I like how it is marked with measurements on one side – very handy! The max fill line is just above the 12-cup mark. You’ll have no guesswork here. The water filter and charcoal cartridge fit into the bottom slot, also a great bonus as they work around the clock to keep your water pure tasting without impurities.

Coffee reservoir

The coffee reservoir is not an insulated “thermal” unit by nature; it will keep coffee hot on standby for approximately an hour, give or take, depending on how long you program the Auto-Off function, it could stay hot and drinkable for longer than that. Although thermal components are considered top-notch in keeping coffee at optimal temperature and preventing “burnt” tasting coffee, the DCC 3000 kind of acts like a cistern in that the coffee is kept warm/hot within a contained environment. The coffee resulting should not get to that “cooked” or burnt point if you’re concerned about that.

Underneath the lid over the coffee reservoir is a “showerhead” feature that saturates the grounds. I think this is a great concept because good saturation is pretty essential to good coffee. Later on, it can be easily dispensed into the container of your choice; it has a handle on the top making it easy to raise up. One consumer pointed out that this is a great workaround to dispense coffee into a container larger or taller than the clearance allows – it’s also got a spout on one corner too. Pouring is easy as long as you’re careful (it gets pretty hot!)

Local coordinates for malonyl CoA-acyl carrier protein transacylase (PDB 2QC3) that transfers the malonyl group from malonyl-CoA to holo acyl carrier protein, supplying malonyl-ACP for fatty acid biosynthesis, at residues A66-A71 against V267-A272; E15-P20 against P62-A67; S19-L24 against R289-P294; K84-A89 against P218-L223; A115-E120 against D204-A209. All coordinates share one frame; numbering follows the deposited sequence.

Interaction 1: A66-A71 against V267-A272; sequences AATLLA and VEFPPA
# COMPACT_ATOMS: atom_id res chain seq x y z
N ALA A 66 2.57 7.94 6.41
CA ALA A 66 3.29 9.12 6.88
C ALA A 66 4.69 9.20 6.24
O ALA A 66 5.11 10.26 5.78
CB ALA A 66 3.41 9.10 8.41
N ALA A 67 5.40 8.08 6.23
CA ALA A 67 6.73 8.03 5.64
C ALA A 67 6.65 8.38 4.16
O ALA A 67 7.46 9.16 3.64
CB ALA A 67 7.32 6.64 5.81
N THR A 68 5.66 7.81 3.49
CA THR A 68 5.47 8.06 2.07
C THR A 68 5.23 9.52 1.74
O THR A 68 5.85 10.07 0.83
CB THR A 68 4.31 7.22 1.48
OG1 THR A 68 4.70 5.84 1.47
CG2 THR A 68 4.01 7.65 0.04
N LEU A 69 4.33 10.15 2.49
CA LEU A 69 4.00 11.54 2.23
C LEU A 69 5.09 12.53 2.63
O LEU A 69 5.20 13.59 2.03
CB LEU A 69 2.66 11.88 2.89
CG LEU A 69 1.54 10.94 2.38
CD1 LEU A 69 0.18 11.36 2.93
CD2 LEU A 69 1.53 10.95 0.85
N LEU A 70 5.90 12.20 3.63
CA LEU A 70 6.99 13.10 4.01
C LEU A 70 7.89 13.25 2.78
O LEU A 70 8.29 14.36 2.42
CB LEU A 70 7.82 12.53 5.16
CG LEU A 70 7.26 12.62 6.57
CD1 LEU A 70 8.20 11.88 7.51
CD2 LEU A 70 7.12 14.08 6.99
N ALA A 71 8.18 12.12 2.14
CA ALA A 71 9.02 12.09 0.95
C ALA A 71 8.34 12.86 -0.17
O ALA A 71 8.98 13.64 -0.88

Buttons and Controls

On the right of your brewer are the front control panel buttons: On/off, Clean, 1-4 (cup settings) Hr/Min clock settings. The digital clock is backlit as you can see.

Using the function dial set to Clock you can select the correct time, by setting the dial to Program you can select your brew-start time of choice. Then to keep this same time for the next day you can switch the dial to “Auto On” with a push of the On/Off button.

This user guide provides a good walk-through of these controls. The unit also has a ready” tone that beeps five times when the brew cycle has finished; however the majority of opinions claim it sounds “faint” The round dial settings include: Auto On, Auto Off, Clock, Brew, and Program.

Clean Function

Below the dial and the clock window, you’ll see the Clean function. The “Clean” button will signal and the blue light come on if there is any resistance during brewing; It will also beep five times to get your attention.